By Vanessa Buschschlüter
On the evening of 26 September 2014, a group of 43 Mexican students disappeared in south-western Guerrero state.
The young trainee teachers’ disappearance and the botched investigation which followed triggered protests and outrage in Mexico and abroad.
Eight years on, a commission set up to investigate the case described it as “a crime of the state” – but who was behind their abduction and what their motive was remains unclear to this day.
Now, Mexico’s former attorney general has been ordered to stand trial in connection with the case.
Here is what we know – and do not know – about the missing students.
Who were they?
The 43 studied at an all-male teacher training college in the town of Ayotzinapa. The college has a history of left-wing activism and the students regularly took part in protests.
What were they doing on the day of their disappearance?
The 43 were part of a larger group of trainee teachers from Ayotzinapa who travelled to the nearby town of Iguala to protest against what they saw as discriminatory hiring practices for teachers.
They also wanted to raise funds for a trip they were planning to Mexico City to mark the anniversary of the 1968 Tlatelolco Massacre, when a large number of students were killed by the security forces in the capital.
One member of the group said they were planning on commandeering a number of buses for their trip, although he insisted they would convince the drivers to take them rather than force them.
What happened that night?
As they were travelling back from Iguala to Ayotzinapa, they were confronted by municipal police, who opened fire on the buses they were travelling in.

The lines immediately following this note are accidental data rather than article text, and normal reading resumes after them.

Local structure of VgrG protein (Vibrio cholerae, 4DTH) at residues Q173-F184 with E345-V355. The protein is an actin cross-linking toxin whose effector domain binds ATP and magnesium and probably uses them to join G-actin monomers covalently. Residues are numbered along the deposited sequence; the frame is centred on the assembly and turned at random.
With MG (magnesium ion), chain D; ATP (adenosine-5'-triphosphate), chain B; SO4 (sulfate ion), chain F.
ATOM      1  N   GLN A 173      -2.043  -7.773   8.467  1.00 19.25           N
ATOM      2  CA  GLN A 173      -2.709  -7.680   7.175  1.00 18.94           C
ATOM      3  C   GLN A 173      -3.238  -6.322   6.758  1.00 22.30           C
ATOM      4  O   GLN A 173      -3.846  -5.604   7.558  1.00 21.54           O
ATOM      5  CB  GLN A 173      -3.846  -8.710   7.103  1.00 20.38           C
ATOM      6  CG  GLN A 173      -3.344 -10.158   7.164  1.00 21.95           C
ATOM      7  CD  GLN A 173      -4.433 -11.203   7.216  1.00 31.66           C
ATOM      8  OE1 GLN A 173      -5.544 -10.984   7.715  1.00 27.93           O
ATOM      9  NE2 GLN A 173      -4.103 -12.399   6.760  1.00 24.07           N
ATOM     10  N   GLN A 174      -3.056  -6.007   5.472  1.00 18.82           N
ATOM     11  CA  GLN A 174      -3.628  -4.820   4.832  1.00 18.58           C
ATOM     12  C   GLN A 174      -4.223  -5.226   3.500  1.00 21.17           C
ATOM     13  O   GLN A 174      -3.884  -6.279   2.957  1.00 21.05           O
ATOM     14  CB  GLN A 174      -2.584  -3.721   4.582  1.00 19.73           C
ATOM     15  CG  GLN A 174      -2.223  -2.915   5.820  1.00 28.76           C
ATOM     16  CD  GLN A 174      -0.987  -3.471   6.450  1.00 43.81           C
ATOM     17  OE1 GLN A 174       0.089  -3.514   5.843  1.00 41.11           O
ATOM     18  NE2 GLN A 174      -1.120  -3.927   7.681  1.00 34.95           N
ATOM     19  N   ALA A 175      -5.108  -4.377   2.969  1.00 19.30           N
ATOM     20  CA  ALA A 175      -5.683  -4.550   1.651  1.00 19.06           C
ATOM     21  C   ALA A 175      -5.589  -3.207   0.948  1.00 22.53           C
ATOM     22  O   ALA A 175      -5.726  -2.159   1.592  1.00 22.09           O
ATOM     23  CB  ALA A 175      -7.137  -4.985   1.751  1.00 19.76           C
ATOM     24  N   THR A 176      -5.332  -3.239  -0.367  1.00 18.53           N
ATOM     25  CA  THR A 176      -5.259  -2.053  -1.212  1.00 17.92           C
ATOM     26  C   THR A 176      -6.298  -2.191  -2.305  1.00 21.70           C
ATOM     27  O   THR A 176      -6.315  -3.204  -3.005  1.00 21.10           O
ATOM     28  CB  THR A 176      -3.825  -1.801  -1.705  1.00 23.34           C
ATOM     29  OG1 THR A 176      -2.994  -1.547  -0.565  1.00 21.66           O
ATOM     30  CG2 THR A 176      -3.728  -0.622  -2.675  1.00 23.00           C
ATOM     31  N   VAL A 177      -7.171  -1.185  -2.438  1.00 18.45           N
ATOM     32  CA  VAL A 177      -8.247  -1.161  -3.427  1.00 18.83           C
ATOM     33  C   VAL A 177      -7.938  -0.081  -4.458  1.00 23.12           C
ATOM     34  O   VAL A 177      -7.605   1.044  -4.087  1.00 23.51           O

The officers maintain they did so because the buses had been hijacked, while the surviving students say the drivers had agreed to give them a lift.
Police also mistakenly fired on a bus carrying a local football team, killing its driver and one of the players on board. A woman travelling in a nearby taxi was killed by a bullet.
Three students were also killed, two of them shot dead, while the body of the third was found mutilated the next morning near the scene of the shooting.
What about the missing 43?
Forty-three of the students were reported missing after the clash with police.
The investigation carried out in the weeks after their disappearance alleged that they were seized by municipal officers and taken to the police station in the nearby town of Cocula.
There, they were handed over by corrupt police officers to members of a local drug gang, Guerreros Unidos (United Warriors), the report said.
The gang then took them to a local rubbish dump in Cocula, where they killed the students and burned their bodies, the report continued. The gang dumped their remains in a nearby stream, it concluded.
However, that report has since been widely discredited, and the attorney general who was in charge of the investigation has been arrested. Jesús Murillo Karam will now go on trial charged with forced disappearance, torture and the obstruction of justice.
An arrest warrant has also been issued for the head of the investigation, Tomás Zerón, who has fled Mexico and is thought to be in Israel.
Dozens of police officers and members of the military are also wanted on suspicion of crimes ranging from obstruction of justice to torture and forced disappearance.